Will a picture of an autopsy or a bloody skull persuade smokers to stop puffing away? Governments around the world are convinced more obscene and graphic warnings are necessary to scare smokers away from their cigarettes. However, these efforts seem far and away from decision triggers that psychologists like Robert Cialdini might suggest.
What’s next for cigarette warning labels? It seems warnings from the U.S. Surgeon General haven’t been all that effective, and now the U.S. Food and Drug Administration (FDA) needs to “tell the truth” about cigarettes with offensive pictures of blackened teeth and tracheotomy patients on death’s door. And it gets worse in other countries, where governments have taken to shock and awe tactics of showing a baby’s corpse lying in a pile of cigarettes or bloody skulls to show that cigarettes may cause strokes.
These techniques add up to a bunch of hogwash, says Financial Times columnist Christopher Caldwell. He says these warning labels won’t educate anyone, and in fact, will do the opposite and scare people. “The pictures (on the cigarettes) are obscene and exploitative,” he says. “They show naked, vulnerable people to whom violence has been done.”
A quick review of Robert Cialdini’s Principles of Influence seems to support Caldwell’s points. When trying to gain compliance, Cialdini suggests using decision triggers of reciprocity, consistency, social proof, liking, scarcity and authority. While not all of these decision triggers may apply to the efforts of getting smokers to quit, there are definitely some that could work.
Take for example the principle of social proof. Cialdini writes in Influence that “social proof can be used to stimulate a person’s compliance with a request by informing the person that many other individuals are or have been complying with it.” So in this instance, instead of scare tactics, what if messaging was devised around how 80% of U.S. citizens don’t smoke? Or something along the lines of, “Just about everyone has quit smoking, you should too.”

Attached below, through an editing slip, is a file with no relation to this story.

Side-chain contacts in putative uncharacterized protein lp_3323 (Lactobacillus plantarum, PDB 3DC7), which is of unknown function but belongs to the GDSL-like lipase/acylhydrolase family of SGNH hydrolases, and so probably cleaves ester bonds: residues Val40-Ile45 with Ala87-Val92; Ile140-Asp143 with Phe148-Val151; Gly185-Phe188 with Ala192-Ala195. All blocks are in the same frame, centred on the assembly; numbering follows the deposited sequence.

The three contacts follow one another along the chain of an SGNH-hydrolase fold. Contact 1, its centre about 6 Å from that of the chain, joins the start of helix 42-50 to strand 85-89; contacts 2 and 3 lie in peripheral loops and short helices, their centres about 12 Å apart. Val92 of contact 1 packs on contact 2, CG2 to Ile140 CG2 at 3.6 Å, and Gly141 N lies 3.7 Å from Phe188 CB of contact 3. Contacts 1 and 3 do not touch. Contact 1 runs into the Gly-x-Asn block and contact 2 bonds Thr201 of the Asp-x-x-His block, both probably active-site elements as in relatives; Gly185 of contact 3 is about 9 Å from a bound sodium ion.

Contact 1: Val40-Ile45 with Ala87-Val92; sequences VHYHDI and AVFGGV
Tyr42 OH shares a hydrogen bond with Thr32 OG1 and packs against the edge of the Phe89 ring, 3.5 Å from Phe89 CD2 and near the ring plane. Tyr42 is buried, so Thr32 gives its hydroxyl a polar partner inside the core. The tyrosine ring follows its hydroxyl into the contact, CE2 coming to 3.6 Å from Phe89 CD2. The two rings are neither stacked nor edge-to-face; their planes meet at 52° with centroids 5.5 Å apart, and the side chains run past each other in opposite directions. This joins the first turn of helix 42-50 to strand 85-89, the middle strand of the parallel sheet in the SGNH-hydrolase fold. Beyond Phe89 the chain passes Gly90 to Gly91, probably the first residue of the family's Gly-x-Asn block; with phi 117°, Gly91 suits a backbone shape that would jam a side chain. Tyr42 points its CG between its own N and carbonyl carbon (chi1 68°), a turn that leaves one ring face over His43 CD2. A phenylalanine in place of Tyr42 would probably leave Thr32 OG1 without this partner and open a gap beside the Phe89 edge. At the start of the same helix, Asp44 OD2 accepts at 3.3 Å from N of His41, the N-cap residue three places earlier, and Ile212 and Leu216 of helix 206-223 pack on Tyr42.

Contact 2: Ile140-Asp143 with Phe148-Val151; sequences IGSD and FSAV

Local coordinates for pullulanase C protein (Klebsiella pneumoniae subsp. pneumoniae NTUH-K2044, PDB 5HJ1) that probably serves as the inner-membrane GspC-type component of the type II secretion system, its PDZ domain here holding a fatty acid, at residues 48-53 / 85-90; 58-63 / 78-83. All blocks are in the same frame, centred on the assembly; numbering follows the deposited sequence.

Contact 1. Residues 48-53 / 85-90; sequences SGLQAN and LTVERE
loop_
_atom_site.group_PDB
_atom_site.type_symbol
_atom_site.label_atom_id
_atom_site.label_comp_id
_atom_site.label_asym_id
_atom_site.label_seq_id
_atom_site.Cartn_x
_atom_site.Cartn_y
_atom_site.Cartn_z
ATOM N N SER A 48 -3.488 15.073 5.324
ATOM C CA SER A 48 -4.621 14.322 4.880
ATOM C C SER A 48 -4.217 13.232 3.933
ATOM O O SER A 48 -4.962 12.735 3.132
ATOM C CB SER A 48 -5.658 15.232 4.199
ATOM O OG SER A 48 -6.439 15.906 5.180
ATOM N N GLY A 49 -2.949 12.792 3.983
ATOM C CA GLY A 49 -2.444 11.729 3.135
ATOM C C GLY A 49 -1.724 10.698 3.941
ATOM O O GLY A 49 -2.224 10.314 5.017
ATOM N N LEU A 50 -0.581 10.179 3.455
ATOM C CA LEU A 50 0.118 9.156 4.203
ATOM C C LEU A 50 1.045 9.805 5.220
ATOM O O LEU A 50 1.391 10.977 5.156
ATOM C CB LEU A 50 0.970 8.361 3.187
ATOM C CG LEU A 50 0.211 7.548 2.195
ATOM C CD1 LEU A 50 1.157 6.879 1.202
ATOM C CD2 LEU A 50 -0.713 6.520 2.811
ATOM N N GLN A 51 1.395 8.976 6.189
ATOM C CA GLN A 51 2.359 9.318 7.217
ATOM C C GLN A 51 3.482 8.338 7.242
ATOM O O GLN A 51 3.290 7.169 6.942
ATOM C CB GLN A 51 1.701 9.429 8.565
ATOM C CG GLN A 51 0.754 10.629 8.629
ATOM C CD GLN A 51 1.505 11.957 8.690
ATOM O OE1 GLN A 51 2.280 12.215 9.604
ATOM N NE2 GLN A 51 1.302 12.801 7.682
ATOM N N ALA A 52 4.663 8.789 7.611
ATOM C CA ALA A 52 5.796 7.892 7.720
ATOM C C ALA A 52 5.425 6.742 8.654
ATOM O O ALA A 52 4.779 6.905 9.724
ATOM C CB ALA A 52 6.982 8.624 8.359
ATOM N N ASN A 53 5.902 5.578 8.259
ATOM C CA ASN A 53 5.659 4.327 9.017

The FT’s Christopher Caldwell worries that eventually these new scare images will lose their power to shock and then require even more graphic images. Are we traversing down a slippery slope? Marketers, weigh in, I’d love to hear your thoughts!
Are smokers “uneducated” about dangers of lighting up? Will these new shocking photos have their intended effect?
Caldwell argues that plenty of other things like sex and even driving could kill people. Do these products that support these activities deserve graphic warning labels, too?
Take the first step (it's free).
You may also like:
- Four Steps for Conducting an Efficient Content Audit and Deriving the Most Value From Your Content
- How to Create High-Converting Descriptions for Your Product Pages
- Top B2B Content Marketing Statistics for Your 2020 Content Strategy [Infographic]
- Seven Ways to Build a Loyal Customer Base With Content Marketing
- The Content Characteristics of High-Performing Blog Posts